By Skill Clear
Summary: Obtaining UK work permits can be a complex endeavor for individuals that seek to move to the United Kingdom, and also HR departments deploying employees abroad.
(information kindly provided by SkillClear UK Visa Services)
Permanent Residents of the UK and British and European Nationals [EEA] do not need to apply for the right to work in the UK. Most others will need to ensure that they have this right to work, study or live in the UK and there are many ways in which this can be achieved. It is vital that the correct visa is obtained before travelling to the UK as you will usually not be able to correct any mistakes after you have arrived.
The UK operates a Points Based System of visas, with individuals being awarded points for their age, level of education, past earnings and experience. The primary options for working in the UK are:
The most common Tier 1 Visa is the Tier 1 General Visa. This is for highly skilled individuals and allows them to enter the UK without needing to have first found a job. Holders of the Tier 1 General Visa can work in any capacity (including self-employment) and for any employer. Time spent in the UK will count towards Indefinite Leave to Remain (ILR). ILR is also know as Permanent Residence and allows you to live and work in the UK free of immigration restrictions. There are a number of other categories within the Tier 1 Visa, including the Tier 1 Post Study Work Visa, designed to allow those who have studied in the UK to work for two years after their studies, and further categories for Investors and Entrepreneurs, both sub-categories being related to significant investment in the UK.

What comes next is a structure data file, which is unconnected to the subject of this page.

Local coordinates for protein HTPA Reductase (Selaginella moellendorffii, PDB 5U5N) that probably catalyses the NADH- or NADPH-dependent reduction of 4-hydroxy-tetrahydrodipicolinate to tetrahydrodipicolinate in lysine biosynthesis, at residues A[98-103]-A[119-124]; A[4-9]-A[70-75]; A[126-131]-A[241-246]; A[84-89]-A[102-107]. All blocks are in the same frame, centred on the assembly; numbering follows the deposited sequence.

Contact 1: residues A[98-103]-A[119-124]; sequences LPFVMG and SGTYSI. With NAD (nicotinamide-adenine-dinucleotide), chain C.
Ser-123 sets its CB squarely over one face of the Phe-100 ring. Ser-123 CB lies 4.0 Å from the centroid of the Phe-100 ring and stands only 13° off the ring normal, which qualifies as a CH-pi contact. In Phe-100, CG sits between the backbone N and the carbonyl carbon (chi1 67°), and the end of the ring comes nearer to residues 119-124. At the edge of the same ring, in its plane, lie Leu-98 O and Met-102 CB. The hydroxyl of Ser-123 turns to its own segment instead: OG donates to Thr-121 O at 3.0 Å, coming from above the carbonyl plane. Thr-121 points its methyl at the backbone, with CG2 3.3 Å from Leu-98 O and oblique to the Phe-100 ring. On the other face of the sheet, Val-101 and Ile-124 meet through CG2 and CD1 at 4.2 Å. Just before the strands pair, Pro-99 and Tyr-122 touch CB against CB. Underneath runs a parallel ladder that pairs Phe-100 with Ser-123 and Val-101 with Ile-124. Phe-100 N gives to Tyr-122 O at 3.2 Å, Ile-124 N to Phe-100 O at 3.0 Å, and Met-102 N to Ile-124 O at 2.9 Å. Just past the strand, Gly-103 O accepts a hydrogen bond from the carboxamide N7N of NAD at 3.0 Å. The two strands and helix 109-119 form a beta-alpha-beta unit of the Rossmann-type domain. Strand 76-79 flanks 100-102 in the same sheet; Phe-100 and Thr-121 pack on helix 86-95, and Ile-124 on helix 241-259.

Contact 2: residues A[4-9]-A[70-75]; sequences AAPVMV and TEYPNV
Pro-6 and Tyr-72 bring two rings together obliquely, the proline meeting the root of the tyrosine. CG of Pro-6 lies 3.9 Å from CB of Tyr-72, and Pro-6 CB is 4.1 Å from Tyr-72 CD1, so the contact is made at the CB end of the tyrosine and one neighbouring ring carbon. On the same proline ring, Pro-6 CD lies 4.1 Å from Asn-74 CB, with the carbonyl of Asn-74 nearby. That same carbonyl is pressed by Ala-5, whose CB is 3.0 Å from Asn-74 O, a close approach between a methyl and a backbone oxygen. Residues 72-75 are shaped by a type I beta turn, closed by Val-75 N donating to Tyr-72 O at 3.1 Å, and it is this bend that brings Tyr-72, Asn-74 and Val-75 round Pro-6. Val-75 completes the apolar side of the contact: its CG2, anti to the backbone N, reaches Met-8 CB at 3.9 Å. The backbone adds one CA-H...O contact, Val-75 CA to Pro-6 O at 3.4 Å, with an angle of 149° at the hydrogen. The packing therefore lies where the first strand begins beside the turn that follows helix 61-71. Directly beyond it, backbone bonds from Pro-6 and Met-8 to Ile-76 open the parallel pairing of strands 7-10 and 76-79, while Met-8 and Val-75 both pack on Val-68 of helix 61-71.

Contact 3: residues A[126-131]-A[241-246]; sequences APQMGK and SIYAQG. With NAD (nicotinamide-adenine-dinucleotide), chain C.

To find out if you qualify for Tier 1 General use this Tier 1 Visa Points Calculator and request a free assessment.
This is commonly referred to as a Work Permit and requires you to firstly have an offer of employment. The employer must be registered as a sponsor with the Home Office and then issue you with a Certificate of Sponsorship. Once you have this you will be able to apply for a Tier 2 Visa. This status also counts towards ILR and you can switch to Tier 1 General status at any time to give you greater flexibility. Tier 2 only allows you to work for the named employer and you will have to make another application for a new Tier 2 Visa in the UK if you wish to work for a different employer.
Before an employer can sponsor a prospective employee they must have registered their Company as a Sponsor with the Home Office. They will then be able to issue Certificates of Sponsorship. The Home Office will audit the employer on a regular basis and it is vital that the employer maintains suitable records and complies with immigration rules. Failure to do so can result in heavy fines and revocation of work permits.
Commonly referred to as a Student Visa, the Tier 4 Visa allows you to enter the UK for the purposes of study once you have obtained a confirmed place on a course at an approved educational establishment. Once you have completed your studies you might be able to continue your stay in the UK by applying for the Tier 1 PSW Visa. The Tier 4 Visa does not count towards ILR but you can switch to Tier 1 General or Tier 2 without having to leave the UK.
Commonly known as a Working Holiday Visa, this allows citizens of a limited number of countries to visit the UK with the right to work for two years. The purpose of this visa is to experience UK culture whilst being able to support yourself by taking employment. You must leave the UK by the end of your visa period and you will not be able to switch into other visa categories inside the UK.
Many UK Visas allow you to bring your family with you to the UK as your dependants and they would usually be granted the right to work for any employer in any capacity regardless of the visa that you hold.
If you wish to visit the UK then whether or not you will need to obtain a UK Visa will depend on your nationality. You would not be expected to undertake any work whilst visiting the UK, although you can obtain a Business Visit Visa for the express purpose of undertaking business-related meetings in the UK.
First Published: Feb 16, 2008